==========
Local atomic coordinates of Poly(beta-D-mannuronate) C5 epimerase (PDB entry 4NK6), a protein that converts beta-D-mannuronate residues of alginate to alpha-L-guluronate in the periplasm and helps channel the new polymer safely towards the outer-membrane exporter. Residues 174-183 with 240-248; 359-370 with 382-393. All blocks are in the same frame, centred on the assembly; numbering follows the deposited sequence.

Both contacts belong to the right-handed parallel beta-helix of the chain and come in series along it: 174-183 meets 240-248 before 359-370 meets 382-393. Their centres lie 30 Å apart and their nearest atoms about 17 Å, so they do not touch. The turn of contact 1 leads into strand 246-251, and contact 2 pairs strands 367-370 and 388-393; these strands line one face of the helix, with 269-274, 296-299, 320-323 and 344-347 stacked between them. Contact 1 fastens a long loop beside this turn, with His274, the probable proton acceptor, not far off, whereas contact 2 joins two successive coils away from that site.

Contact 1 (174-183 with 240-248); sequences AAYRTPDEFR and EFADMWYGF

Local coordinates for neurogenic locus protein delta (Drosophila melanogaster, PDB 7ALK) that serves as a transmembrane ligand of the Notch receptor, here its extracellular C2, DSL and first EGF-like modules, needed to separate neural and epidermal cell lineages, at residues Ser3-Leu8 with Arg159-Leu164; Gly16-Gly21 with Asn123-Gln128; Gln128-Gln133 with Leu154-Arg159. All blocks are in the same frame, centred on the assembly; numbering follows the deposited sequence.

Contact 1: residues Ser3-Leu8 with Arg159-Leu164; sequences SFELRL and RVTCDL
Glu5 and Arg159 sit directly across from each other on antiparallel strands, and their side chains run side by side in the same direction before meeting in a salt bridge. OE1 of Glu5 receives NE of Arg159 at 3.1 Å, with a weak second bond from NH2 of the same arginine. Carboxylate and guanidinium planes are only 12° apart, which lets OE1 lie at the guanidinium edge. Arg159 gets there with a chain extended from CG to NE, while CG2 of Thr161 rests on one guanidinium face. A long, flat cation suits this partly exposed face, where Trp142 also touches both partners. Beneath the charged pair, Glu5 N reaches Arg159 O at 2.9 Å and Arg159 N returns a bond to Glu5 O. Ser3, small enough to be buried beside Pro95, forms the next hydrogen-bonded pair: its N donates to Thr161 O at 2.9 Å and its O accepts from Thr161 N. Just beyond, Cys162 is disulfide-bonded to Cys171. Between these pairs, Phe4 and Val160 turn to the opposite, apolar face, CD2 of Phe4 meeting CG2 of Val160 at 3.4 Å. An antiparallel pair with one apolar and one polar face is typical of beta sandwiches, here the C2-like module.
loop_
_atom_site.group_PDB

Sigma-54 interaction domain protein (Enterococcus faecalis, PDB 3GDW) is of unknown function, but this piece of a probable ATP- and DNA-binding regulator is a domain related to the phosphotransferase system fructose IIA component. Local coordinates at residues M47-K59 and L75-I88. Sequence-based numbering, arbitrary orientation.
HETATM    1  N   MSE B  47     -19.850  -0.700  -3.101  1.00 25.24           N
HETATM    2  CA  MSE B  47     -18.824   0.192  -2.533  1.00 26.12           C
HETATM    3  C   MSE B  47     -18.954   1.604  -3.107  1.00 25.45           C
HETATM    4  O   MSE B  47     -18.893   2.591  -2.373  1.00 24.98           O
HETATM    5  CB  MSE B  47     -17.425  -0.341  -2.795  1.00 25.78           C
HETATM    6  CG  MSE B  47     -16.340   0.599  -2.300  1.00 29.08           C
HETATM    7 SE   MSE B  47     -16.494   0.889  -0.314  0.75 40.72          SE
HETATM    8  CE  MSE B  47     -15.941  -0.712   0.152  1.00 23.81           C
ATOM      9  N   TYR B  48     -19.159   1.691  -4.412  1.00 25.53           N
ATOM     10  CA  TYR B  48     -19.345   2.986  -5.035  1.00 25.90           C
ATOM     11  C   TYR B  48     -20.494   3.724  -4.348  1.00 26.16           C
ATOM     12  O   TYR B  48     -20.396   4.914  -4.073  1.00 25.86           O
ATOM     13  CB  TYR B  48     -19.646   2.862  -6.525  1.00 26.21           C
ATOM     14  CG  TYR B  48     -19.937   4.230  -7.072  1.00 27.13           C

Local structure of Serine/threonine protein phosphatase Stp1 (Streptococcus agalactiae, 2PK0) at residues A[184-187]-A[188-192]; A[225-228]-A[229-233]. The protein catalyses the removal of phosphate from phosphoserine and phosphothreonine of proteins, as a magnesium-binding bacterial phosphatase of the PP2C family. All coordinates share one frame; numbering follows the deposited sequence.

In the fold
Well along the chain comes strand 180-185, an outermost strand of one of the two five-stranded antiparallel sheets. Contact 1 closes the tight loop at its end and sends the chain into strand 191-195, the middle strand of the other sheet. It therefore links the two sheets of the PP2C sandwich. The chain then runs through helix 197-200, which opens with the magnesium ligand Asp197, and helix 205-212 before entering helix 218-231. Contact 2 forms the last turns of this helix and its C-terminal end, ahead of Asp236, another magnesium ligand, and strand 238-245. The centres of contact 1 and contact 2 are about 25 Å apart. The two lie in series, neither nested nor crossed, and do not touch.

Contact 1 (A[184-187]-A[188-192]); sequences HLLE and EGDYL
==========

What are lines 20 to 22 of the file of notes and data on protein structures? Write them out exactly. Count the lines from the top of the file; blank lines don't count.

ATOM     11  C   TYR B  48     -20.494   3.724  -4.348  1.00 26.16           C
ATOM     12  O   TYR B  48     -20.396   4.914  -4.073  1.00 25.86           O
ATOM     13  CB  TYR B  48     -19.646   2.862  -6.525  1.00 26.21           C